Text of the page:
‍The list of recent, and increasingly brazen mercenary spyware attacks is long, and growing all the time. Here are just a few:

  • Earlier this year, links to Predator were sprayed across X (formerly Twitter) in a dragnet that could have ensnared unintended victims in order to reach a handful of intended targets.

  • A Meta employee - from the company’s security team no less - had her phone hacked using Predator from Intellexa. According to The Predator Files report from Amnesty International, “highly invasive mobile spyware like Predator” can be delivered to devices using either 1-click attacks or 0-click attacks.

  • A spyware campaign which included zero-day exploits targeting Google’s Android operating system was discovered by Amnesty International's Security Lab. The exploit had the potential to affect billions of Android, Chrome and Linux users worldwide.

  • Microsoft researchers working with Citizen Lab published a report on a spyware exploit from an under the radar vendor, QuaDream, that Meta confirmed was also active on their platform. 

‍Following the publication of the QuaDream research, Amy Hogan-Burney, associate general counsel for cybersecurity policy at Microsoft, highlighted the broader risks of mercenary spyware in a blog:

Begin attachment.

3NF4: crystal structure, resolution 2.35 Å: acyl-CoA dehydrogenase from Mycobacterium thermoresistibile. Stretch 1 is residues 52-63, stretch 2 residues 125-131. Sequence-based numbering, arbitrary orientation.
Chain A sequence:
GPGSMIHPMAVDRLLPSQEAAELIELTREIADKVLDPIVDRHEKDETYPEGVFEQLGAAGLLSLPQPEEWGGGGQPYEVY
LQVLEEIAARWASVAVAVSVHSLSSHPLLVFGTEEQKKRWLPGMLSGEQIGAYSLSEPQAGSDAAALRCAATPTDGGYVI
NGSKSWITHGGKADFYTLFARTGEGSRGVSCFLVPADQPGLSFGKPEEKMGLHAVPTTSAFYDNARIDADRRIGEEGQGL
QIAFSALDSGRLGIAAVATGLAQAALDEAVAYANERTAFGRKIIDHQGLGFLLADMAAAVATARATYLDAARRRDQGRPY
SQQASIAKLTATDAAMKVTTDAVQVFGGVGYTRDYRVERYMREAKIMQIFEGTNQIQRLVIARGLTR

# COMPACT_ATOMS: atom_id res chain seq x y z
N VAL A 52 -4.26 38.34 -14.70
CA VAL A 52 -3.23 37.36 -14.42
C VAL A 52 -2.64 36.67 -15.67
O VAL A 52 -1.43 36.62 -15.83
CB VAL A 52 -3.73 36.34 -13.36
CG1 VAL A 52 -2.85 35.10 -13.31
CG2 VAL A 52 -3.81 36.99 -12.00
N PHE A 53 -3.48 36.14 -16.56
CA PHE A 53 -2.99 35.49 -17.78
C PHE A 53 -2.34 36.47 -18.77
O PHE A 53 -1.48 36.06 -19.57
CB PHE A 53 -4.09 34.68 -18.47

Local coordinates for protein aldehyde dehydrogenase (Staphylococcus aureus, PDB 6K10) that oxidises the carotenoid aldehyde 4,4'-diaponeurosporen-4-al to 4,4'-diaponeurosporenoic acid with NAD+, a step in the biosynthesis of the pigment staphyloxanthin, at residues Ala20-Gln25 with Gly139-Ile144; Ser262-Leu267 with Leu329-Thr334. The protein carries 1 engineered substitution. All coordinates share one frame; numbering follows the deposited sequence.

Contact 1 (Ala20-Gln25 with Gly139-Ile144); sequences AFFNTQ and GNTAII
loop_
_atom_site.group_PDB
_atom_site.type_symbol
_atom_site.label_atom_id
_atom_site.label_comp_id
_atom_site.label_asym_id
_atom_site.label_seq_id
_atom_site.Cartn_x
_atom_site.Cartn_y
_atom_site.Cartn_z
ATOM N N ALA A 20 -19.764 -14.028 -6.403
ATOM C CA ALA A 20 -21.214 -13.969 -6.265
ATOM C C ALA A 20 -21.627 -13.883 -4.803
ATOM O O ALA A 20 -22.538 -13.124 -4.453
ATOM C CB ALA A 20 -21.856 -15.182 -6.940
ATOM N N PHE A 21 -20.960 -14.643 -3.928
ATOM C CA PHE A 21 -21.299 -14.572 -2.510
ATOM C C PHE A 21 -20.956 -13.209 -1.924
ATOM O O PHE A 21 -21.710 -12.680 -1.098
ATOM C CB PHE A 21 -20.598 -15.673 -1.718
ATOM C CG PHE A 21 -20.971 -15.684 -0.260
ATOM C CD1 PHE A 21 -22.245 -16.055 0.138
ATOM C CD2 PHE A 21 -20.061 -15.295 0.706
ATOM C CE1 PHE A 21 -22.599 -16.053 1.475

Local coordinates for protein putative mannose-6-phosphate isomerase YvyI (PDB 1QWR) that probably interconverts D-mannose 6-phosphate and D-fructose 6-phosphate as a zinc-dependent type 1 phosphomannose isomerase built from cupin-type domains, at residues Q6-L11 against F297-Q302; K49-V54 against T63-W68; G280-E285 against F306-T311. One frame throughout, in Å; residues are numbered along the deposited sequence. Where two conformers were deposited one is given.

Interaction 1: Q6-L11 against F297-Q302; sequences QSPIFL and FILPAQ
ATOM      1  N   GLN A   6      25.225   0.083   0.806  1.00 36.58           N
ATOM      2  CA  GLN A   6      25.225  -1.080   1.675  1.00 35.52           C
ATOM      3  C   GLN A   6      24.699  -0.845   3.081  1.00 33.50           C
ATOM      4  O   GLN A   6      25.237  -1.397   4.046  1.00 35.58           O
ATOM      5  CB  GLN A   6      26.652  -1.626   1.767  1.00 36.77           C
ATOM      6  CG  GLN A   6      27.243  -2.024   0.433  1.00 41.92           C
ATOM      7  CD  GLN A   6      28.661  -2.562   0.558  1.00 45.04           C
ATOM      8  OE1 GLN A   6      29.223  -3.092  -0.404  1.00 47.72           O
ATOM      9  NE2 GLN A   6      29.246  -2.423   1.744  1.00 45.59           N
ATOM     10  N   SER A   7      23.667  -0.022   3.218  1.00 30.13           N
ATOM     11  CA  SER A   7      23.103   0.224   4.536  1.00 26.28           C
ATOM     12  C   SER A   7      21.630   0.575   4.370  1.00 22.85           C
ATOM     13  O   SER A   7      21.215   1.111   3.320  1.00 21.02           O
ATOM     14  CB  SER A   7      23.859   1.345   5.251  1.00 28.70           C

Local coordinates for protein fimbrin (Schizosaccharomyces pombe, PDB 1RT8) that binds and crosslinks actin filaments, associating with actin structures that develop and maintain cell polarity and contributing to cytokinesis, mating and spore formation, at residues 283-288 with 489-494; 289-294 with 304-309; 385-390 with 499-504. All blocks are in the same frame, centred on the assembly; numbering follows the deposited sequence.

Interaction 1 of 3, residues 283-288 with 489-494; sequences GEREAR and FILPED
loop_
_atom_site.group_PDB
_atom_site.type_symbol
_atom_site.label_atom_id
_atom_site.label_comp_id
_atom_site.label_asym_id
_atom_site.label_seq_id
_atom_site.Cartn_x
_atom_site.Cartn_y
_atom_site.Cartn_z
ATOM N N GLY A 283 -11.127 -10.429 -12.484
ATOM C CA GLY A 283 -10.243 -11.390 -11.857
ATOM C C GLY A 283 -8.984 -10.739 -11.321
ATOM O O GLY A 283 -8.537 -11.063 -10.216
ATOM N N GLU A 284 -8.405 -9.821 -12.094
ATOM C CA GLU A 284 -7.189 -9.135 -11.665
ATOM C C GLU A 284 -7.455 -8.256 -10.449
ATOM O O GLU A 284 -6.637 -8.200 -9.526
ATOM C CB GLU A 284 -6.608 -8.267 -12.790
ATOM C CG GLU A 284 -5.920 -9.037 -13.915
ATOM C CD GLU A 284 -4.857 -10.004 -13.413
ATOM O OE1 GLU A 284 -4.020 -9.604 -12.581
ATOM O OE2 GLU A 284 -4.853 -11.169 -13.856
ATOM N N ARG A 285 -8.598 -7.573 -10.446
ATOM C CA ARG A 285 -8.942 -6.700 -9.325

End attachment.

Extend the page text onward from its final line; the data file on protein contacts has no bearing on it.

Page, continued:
“Their actions do not only impact the individual they target, but leave whole networks and products exposed and vulnerable to further attacks.” And: “This poses real risk to human rights online, but also to the security and stability of the broader online environment.”

‍In other words, spyware is a real risk to the networks, products, and online presence of corporate enterprise. 

Easy targets, few consequences: Why business is vulnerable to mercenary spyware

Even as enterprises harden their networks and devices to protect against intrusion, mobile phones - which often have access to valuable data and IP on a corporate network - continue to get short shrift and are a growing risk for advanced mobile threats.  Security leaders need a full picture of the risk mercenary spyware poses to their organization in order to protect it. 


‍Today’s workforce is mobile-first. Yet protecting employee devices is often a lower priority than traditional enterprise security programs. And, mobile security solutions remain stuck in the past, relying heavily on management profiles that reduce device functionality and generate privacy concerns while offering little in the way of meaningful security.